The Methodist Church - The Middle Years

Church Opening 1963 - Revd and Mrs Day and guard of honour

The Search for a Permanent Home

We find therefore an increasing incentive for the Society to obtain its own permanent place of worship and the Minute Book shows that as early as the end of November 1959, some nine weeks after the first meeting, active discussions were taking place concerning a site for the church.

At this time two sites were examined. The first was at Drovers Way on the proposed Cooks Southlake Estate. Members thought that this site was in a better situation than the other site which was located on the corner of Church Road and Duffield Road. This second site, with an area of half an acre was available for 1000.

An interesting indication of the small size of Woodley a quarter of a century ago is contained in the reason given for rejecting the Church Road site. The site was regarded as being on the outskirts of Woodley and it was not on an important bus route. It was thought however that it might eventually be in the centre of some future residential area.

A further possible site was kept in mind on the planned Wokingham Rural District Council Bulmershe Housing Estate.

Some months later, in early 1960, negotiations seemed to be dragging concerning the Cooks Drovers Way site, and a church member, Mr Rutter, offered a plot of his land adjacent to his home in the Ridgeway.

The Final Site is Found and Purchased

The Circuit was fortunate at this time in having on the Quarterly Meeting people who could help them by their profession in the choice of suitable building sites. As a result of their negotiations, the opportunity was made available to purchase a small plot of land on the large Wimpey estate at the junction of Arundel Road and Crockhamwell Road. This was a great offer because no one could have wished for a better position for the future church.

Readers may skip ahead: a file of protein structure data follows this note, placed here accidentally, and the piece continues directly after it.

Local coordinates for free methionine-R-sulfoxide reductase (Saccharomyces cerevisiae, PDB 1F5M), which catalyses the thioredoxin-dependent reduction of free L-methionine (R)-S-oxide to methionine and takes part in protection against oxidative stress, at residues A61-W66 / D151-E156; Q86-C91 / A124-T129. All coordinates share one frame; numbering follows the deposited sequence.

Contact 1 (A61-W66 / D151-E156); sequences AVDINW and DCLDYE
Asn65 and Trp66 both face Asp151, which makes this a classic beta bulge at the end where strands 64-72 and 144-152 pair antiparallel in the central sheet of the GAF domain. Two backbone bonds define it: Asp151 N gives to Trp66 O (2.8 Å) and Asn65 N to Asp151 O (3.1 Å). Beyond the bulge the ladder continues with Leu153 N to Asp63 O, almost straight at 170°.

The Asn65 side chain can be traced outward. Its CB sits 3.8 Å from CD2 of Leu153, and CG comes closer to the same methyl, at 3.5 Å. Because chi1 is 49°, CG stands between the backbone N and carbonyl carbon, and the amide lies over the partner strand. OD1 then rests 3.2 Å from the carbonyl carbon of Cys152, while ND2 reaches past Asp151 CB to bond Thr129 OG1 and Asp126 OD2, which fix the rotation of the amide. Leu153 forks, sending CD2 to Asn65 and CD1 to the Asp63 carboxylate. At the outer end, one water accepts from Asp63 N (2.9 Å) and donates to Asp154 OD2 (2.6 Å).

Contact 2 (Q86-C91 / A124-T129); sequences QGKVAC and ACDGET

At the time the Building Fund for the new Woodley Church stood at 9900 which comprised 7500 from the sale of the Friar Street Chapel and 2400 from the sale of land belonging to Whitley Hall.

The Superintendent Minister, Rev A E Emerson then, with the approval of the Quarterly Meeting, lost no time in nominating a Trust composed partly of founder members and partly of Circuit members and they duly purchased the site towards the end of 1960. Further, they engaged the architect to prepare plans for a church on that site.

The time seemed ripe for the need for wider representation in the administration of the growing Society, and the small Church Council gave way to the more usual Leaders' Meeting. The responsibilities were increasing with the acquisition of the site and an architect, and now that he could prepare plans a quantity surveyor would be needed to prepare an estimate of the cost of the church.

The Circuit Quarterly Meeting agreed upon a financial scheme and the Woodley Society was asked, as its first target, to raise 500 as its part of the scheme.

Since the formation an account had been kept consisting of weekly collections from which was paid the rent for the Coronation Hall and the assessment to the Circuit Treasurer. The Circuit Stewards deliberately kept the assessment at a very low rate and not until the church was built were we asked for anything like a proportionate assessment.

Even so, sometimes the weekly collection was not enough to cover the rent and small assessment.

Now, however, new ways had to be found for money raising efforts to service a Building Fund and these took the form of having collecting boxes at home, of saving up old newspapers and storing until in sufficient quantity to bring a return. Even more serious efforts were needed to increase the money raising and the first Christmas Fair in 1961, followed by the second in 1962, provided a considerable inroad into the target of 500.

Rev C S Day moved to a new appointment in 1961, after taking his last service on August 13th, and so was not able to see the construction in progress. He and Mrs Day will always be remembered for the great encouragement they gave, acknowledged when they later returned for the opening of the building.